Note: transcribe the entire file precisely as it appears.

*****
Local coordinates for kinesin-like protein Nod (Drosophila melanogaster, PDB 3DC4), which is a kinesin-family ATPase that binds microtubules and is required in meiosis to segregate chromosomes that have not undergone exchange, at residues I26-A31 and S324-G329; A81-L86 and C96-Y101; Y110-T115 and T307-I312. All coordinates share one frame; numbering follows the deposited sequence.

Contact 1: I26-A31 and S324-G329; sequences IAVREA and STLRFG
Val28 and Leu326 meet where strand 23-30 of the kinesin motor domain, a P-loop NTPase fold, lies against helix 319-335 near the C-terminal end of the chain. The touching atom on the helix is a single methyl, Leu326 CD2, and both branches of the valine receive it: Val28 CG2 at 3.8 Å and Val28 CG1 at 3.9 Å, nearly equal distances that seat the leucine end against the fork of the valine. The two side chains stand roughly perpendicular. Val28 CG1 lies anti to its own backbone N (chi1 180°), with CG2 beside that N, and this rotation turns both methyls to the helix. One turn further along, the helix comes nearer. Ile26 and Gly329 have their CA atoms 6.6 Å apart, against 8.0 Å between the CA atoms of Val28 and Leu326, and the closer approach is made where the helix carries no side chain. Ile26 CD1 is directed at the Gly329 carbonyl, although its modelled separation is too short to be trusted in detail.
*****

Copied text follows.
Local coordinates for kinesin-like protein Nod (Drosophila melanogaster, PDB 3DC4), which is a kinesin-family ATPase that binds microtubules and is required in meiosis to segregate chromosomes that have not undergone exchange, at residues I26-A31 and S324-G329; A81-L86 and C96-Y101; Y110-T115 and T307-I312. All coordinates share one frame; numbering follows the deposited sequence.

Contact 1: I26-A31 and S324-G329; sequences IAVREA and STLRFG
Val28 and Leu326 meet where strand 23-30 of the kinesin motor domain, a P-loop NTPase fold, lies against helix 319-335 near the C-terminal end of the chain. The touching atom on the helix is a single methyl, Leu326 CD2, and both branches of the valine receive it: Val28 CG2 at 3.8 Å and Val28 CG1 at 3.9 Å, nearly equal distances that seat the leucine end against the fork of the valine. The two side chains stand roughly perpendicular. Val28 CG1 lies anti to its own backbone N (chi1 180°), with CG2 beside that N, and this rotation turns both methyls to the helix. One turn further along, the helix comes nearer. Ile26 and Gly329 have their CA atoms 6.6 Å apart, against 8.0 Å between the CA atoms of Val28 and Leu326, and the closer approach is made where the helix carries no side chain. Ile26 CD1 is directed at the Gly329 carbonyl, although its modelled separation is too short to be trusted in detail.